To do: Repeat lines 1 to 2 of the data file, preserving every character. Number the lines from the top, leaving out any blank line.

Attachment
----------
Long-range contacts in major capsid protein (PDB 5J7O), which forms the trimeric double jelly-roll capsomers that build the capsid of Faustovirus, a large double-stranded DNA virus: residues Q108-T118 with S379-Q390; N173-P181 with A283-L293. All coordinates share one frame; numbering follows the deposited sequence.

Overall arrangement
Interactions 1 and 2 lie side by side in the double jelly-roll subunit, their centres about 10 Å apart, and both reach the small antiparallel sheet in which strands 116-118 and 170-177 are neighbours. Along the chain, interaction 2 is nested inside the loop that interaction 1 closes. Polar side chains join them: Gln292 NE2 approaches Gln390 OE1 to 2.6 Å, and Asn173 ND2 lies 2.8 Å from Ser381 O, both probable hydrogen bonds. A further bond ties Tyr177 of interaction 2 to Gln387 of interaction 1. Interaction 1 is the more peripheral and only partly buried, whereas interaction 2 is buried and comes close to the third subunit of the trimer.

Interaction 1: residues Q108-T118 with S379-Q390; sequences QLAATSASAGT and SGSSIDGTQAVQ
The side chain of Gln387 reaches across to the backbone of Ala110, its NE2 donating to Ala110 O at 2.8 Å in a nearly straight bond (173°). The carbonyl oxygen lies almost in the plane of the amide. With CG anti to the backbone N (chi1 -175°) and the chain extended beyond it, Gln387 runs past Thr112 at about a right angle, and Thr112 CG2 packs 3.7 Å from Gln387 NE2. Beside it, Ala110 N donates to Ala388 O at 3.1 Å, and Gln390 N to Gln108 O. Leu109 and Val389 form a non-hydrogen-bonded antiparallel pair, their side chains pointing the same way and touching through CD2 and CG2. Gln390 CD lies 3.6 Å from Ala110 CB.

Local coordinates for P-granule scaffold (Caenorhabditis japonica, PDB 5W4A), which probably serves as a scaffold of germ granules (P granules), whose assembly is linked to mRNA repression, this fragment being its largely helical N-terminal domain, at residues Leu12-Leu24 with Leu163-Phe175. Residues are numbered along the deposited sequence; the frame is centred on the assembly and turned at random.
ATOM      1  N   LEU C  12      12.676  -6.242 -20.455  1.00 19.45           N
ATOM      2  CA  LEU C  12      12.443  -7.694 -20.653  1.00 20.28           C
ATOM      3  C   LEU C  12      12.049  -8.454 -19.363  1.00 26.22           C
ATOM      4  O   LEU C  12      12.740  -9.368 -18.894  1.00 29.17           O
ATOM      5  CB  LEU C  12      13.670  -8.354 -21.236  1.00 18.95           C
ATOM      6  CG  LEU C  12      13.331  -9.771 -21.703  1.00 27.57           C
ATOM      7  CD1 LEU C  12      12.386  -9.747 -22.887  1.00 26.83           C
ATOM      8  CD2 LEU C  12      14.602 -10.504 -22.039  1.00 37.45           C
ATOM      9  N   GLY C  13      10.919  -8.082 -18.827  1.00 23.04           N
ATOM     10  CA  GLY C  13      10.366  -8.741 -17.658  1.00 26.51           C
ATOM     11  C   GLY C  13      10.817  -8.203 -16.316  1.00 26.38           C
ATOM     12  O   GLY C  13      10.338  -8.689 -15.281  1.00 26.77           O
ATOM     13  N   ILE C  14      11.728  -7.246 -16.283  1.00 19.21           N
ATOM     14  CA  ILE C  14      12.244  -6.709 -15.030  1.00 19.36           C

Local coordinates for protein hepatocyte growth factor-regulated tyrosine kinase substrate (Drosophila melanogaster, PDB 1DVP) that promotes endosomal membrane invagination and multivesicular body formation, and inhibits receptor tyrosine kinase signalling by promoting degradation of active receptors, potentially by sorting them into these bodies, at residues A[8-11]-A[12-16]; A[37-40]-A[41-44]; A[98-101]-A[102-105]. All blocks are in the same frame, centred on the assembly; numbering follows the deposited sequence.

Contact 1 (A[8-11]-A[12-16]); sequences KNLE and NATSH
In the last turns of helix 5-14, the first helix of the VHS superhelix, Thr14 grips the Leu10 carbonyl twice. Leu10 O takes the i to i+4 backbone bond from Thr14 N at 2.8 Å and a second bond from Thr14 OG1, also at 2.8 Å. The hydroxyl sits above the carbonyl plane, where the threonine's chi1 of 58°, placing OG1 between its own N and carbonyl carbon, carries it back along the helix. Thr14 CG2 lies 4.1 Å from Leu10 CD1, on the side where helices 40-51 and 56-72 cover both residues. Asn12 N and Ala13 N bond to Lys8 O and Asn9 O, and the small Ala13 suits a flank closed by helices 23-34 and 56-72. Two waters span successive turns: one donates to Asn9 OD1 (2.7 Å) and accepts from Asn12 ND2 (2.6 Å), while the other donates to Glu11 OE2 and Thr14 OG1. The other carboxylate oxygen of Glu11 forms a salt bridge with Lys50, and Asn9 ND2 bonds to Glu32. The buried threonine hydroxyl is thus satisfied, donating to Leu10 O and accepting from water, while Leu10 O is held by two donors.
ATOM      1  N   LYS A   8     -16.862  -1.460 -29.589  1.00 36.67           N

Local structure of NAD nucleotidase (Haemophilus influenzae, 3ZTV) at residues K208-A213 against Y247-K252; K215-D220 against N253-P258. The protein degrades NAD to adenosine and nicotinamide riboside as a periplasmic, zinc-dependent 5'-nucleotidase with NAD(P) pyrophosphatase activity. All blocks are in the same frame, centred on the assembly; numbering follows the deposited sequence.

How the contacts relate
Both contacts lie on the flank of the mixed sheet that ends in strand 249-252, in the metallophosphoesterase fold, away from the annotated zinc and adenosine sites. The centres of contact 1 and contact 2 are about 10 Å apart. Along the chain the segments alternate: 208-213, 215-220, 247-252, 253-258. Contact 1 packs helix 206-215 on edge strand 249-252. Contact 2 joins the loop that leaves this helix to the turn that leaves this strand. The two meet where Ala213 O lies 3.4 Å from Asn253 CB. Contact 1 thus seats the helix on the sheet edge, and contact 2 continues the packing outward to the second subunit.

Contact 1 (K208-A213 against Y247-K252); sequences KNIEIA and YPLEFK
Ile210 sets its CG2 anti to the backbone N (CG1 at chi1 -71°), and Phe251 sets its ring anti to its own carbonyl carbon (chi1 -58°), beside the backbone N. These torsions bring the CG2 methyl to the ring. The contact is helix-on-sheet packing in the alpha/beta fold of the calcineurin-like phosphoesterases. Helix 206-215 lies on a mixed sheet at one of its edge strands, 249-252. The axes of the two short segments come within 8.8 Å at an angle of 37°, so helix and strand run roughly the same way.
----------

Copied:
Long-range contacts in major capsid protein (PDB 5J7O), which forms the trimeric double jelly-roll capsomers that build the capsid of Faustovirus, a large double-stranded DNA virus: residues Q108-T118 with S379-Q390; N173-P181 with A283-L293. All coordinates share one frame; numbering follows the deposited sequence.

Overall arrangement